I was riding in a car with my friend and he got pulled over for tinted windows and they didn't ask for his information at all, but I was sitting in the passenger seat and they asked for my ID. I didn't know my rights at the time and produced it. And they ran it. And they found four warrants, very, very exaggerated, warrants. Like two felonies, two misdemeanors, and they took me away. It felt like kidnapping.
I was in high school at the time I was arrested; it was my senior year. It was the last month of school and I was very, very, very scared that I wasn't going to be able to finish high school because of the days I was missing. That was at the forefront of my mind, not being able to graduate high school. That was pretty scary.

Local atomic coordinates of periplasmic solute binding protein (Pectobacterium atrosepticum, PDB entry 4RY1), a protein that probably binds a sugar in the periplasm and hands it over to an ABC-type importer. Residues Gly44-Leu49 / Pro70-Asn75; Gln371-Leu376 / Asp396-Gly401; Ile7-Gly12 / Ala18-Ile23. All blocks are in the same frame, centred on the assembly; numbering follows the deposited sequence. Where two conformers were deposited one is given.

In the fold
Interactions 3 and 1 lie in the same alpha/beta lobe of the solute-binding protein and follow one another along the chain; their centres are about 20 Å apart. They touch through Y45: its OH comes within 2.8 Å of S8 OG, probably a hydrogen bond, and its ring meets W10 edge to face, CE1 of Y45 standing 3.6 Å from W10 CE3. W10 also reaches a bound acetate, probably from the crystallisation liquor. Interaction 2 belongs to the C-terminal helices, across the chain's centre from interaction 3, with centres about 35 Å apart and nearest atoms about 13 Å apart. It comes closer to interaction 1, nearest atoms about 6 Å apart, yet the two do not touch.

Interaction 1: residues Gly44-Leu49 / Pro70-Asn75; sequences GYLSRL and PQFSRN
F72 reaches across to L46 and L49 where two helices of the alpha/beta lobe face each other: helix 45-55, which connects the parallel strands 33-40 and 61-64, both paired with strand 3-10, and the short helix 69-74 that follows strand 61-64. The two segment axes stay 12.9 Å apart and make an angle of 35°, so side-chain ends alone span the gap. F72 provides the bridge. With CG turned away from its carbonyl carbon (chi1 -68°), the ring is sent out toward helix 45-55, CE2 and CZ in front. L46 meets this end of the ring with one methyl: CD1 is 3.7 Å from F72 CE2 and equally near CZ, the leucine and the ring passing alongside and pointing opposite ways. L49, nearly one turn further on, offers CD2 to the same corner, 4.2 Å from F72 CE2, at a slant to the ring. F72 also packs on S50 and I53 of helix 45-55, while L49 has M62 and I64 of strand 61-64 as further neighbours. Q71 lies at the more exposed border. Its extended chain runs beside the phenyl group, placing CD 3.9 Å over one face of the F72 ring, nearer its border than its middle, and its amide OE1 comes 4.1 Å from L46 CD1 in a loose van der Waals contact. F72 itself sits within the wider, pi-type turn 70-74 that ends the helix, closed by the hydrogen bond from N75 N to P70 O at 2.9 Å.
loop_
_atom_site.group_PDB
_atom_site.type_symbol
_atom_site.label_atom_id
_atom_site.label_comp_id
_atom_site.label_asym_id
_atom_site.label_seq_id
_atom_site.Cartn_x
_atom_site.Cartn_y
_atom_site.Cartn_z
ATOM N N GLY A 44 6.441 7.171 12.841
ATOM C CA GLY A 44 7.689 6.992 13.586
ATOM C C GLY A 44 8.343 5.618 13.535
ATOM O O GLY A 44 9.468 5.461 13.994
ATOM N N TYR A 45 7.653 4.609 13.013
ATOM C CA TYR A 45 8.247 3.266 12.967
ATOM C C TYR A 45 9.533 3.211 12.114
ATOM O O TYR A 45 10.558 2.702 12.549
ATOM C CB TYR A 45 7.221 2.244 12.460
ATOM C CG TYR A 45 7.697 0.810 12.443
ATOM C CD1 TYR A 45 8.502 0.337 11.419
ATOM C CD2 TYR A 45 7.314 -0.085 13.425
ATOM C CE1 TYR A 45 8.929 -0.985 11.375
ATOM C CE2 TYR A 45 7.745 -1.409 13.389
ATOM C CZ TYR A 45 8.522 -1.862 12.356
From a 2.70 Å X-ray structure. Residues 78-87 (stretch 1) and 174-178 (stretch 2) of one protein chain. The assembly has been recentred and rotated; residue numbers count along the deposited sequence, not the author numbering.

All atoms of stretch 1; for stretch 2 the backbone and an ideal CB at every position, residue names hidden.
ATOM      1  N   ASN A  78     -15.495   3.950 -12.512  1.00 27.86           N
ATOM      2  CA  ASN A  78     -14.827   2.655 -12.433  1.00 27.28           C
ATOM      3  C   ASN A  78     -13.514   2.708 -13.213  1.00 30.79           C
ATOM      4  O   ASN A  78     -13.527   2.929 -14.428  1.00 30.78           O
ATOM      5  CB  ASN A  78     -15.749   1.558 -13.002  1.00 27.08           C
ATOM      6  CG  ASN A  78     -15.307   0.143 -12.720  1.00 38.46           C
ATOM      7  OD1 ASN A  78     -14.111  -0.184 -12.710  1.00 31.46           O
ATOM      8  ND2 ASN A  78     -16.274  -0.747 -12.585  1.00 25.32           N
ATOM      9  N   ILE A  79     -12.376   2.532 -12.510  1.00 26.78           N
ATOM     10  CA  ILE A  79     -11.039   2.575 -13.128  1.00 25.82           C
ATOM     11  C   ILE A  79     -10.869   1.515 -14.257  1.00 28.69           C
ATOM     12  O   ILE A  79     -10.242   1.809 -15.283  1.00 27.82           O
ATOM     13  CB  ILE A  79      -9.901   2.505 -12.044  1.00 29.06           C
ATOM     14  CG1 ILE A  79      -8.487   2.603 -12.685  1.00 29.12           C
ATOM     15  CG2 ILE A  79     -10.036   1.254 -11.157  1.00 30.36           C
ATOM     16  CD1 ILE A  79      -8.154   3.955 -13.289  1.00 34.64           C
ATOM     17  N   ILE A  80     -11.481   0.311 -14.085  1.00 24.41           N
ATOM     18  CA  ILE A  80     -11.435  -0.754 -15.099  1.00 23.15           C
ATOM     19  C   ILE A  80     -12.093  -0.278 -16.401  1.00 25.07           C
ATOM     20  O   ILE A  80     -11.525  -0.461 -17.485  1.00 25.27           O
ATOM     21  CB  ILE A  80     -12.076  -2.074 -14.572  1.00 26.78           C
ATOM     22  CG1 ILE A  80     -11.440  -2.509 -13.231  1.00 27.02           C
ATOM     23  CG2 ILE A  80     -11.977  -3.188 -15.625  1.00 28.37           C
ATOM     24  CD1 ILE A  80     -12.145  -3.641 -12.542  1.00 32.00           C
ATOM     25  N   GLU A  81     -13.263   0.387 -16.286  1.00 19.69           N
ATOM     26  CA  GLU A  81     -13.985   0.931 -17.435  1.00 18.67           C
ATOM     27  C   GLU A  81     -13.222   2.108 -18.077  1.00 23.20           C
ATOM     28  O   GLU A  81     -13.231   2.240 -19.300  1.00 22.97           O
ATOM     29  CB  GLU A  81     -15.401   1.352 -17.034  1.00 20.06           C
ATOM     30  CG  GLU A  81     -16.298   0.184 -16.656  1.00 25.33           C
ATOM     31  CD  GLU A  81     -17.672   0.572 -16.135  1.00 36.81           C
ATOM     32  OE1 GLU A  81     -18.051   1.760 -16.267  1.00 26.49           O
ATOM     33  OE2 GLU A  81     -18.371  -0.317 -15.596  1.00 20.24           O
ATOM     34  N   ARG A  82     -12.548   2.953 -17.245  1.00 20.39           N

“The Arrest” is about a young woman’s experience in the New Orleans criminal justice system. Before filming, I knew that I wanted to describe Chasity’s experience of jail rather than answer everyone’s automatic question: “Why were you in jail?” “Why” seemed superfluous— her jail experience was horrific, far from a vision of justice. Yet in the editing process, almost every viewer wondered about the “why.” I added a title card. To me, the “why” matters only in so far as it begs another, bigger question: Does anyone, under any circumstances, deserve this kind of treatment?
The Arrest, 2018